• The hospital handled complaints in line with policy. Staff had a good understanding of the complaints process, and staff discussed complaints at monthly meetings. Information about the complaints procedure was available for patients and relatives.

  • Facilities and premises were appropriate for the services being delivered.

  • Delays and cancellations of operations were minimal and managed appropriately. Services ran on time. Staff kept patients informed of any disruption to their care or treatment.

  • At the referral stage, staff identified vulnerable adults, such as patients living with a learning disability, or those living with dementia. Staff took appropriate steps to ensure people were appropriately cared for.

  • Surgery at Spire Alexandra was all elective, meaning it was planned, so the hospital cancelled very few procedures.

  • We saw staff demonstrated the core hospital values in the care they provided. Staff were positive about the standard of care they provided.

We found the following issues that the service provider needs to improve:

  • The termination of pregnancy services was poor. It did not always reflect evidence based practice from relevant professional bodies or followed the hospitals policies or national guidance. There was no specific strategy for this service or evidence of specific training for staff. There was lack of monitoring or oversight for this service within the hospital’s governance processes.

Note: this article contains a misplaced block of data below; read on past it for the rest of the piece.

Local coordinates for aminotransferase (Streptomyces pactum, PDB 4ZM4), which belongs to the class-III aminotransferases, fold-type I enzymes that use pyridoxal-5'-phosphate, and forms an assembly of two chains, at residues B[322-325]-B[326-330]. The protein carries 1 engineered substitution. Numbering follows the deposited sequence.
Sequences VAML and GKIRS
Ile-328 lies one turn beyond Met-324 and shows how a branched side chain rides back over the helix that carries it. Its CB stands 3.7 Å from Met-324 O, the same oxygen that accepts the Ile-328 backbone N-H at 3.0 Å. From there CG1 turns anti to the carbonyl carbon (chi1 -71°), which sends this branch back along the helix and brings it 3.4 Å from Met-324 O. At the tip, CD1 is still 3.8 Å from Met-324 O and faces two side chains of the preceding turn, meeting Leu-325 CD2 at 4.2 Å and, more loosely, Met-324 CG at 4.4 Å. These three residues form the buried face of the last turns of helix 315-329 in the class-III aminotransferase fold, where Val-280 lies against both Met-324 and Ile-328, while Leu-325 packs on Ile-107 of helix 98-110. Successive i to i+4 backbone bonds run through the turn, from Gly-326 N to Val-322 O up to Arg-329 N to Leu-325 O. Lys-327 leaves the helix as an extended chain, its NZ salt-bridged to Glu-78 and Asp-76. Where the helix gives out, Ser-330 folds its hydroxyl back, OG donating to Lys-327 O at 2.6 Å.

Following this inspection, we told the provider that it must take some actions to comply with the regulations and that it should make other improvements, even though a regulation had not been breached, to help the service improve. We also issued the provider with one requirement notice that affected the termination of pregnancy service. The provider took immediate action and  has de registered the activity of termination of pregnancy and no longer provides this service.

Professor Sir Mike Richards

Chief Inspector of Hospitals

Outpatients and diagnostic imaging


Updated 6 September 2017

Outpatient services at Spire Alexandra Hospital cover a wide range of specialities. There were 13 consulting rooms and two treatment rooms. The imaging service provides magnetic resonance imaging (MRI), computerised tomography (CT), mammography, ultrasound and x-ray services.

The outpatient physiotherapy department consists of one treatment room and three cubicles

An on-site pharmacy team provides a daily service between 8.30am and 5pm, Monday to Friday, and on Saturday mornings.

We rated this service as good because it was responsive to people’s needs, caring and well-led. We inspected but did not rate effective, as we do not currently collect sufficient evidence to rate this.



Updated 6 September 2017

Surgery was the main activity of the hospital. Where our findings on surgery also apply to other services, we do not repeat the information but cross-refer to the surgery section of this report.

We rated this service as requires improvement because it was effective, responsive to people’s needs and caring. However it requires improvement for being safe and well -led.

Termination of pregnancy

Requires improvement

Updated 6 September 2017

The termination of pregnancy service was a small part of the hospital’s surgical service.  The volume of work was up to 20 cases a year. We rated this service as requires improvement for being safe, effective, responsive to people’s needs. We rated well led as inadequate. We were unable to rate caring as we had no access to patients.